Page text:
I think it should rather say it changes the way the individual's body processes different foods. Australian aborigines eat cats, some people in India eat rats, were they mutated to eat those things?


You could eat any of those things too. Rats, cats, they are both just meat. If you can eat meat, you can eat rat or cat.


If evolution does not change an individual, then why are the genomes of individuals tested? If it is not at the individual level, then would it not be possible for those individuals who were separated from a group to not mutate along with the group they came from?


Because that is how statistical sampling works. It is impossible to test an entire population, so you make up representative samples of the population that tries to simulate the larger population as a whole. Why don't you take a class on statistics? You'd understand this process a bit better.


So evolution is concerned with populations and not individuals. Is there evidence of an original population?


I don't know what this question means. It doesn't make any sense.



posted on Aug, 31 2014 @ 08:28 PM
link   
a reply to: WarminIndy

This whole post is a strawman. You interpreted TzarChasm's post COMPLETELY differently than how he wrote it.



posted on Aug, 31 2014 @ 08:32 PM
link   
a reply to: WarminIndy

Evolution groupthink denies freedom of thought and those who do not conform lose their jobs and face much persecution. Is that how science should be?



Really? I heard this argument brought up earlier in the thread and it is just as invalid now. Again, the theory of evolution and the idea of god are not incompatible concepts. Unless this debate is framed as Biblical literalism versus.... well anything and everything else, this persecution you are describing doesn't exist.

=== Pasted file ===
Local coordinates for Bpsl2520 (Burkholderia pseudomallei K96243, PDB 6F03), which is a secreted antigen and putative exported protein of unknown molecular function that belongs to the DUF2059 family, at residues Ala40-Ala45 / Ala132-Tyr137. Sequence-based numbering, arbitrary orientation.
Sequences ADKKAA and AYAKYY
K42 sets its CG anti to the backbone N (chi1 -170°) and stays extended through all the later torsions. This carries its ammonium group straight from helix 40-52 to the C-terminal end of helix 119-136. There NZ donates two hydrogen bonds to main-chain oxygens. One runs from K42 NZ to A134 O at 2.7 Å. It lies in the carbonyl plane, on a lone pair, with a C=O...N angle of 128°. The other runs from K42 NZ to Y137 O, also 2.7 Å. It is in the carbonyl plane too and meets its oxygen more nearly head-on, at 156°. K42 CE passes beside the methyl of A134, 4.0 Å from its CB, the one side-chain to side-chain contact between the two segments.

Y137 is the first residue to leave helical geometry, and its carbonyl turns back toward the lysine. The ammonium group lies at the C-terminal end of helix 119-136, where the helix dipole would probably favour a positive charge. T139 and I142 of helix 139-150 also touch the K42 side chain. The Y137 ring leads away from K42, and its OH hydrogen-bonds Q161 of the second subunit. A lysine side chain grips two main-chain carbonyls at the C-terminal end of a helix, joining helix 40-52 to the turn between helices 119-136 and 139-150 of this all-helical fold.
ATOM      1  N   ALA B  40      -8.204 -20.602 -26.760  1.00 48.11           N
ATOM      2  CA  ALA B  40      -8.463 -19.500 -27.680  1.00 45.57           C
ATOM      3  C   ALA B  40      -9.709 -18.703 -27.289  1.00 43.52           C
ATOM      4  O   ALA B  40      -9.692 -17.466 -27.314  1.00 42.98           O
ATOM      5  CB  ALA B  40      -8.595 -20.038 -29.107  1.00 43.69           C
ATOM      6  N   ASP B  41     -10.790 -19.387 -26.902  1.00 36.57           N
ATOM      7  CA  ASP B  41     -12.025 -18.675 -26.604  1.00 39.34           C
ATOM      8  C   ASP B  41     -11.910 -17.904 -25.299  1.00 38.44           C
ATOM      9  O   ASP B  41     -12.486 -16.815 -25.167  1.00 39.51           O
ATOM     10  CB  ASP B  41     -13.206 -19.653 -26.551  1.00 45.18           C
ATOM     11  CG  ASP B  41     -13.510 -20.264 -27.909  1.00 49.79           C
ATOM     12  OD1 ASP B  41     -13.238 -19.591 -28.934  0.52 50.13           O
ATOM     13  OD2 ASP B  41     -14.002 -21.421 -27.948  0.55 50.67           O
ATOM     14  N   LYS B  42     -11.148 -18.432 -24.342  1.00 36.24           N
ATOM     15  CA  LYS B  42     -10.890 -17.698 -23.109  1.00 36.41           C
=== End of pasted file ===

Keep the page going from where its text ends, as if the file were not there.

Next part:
edit on 31-8-2014 by slip2break because: (no reason given)

edit on 31-8-2014 by slip2break because: Formating issues



posted on Aug, 31 2014 @ 08:37 PM
link   
a reply to: WarminIndy


So you believe one way, even if another way is true?

Now that's faith. See the conundrum


Please quote me where I said that. You seem to have an awful habit of drawing the strangest inferences.



Even if it's true, you won't believe it? Who or what encourages you to not believe something, even if it's true? That's not real science. Science is supposed to be "follow the evidence, no matter where it leads". Even if it leads to God you won't accept it.


Okay, let me be clear on this, in light of your apparent love for jumping to conclusions. In the event that a god is proven to exist, we would still have to determine which god, where it comes from, what it actually is, its intentions for us, its physiology, etc. I did not say I would continue to disbelieve. Learn to read. Seriously.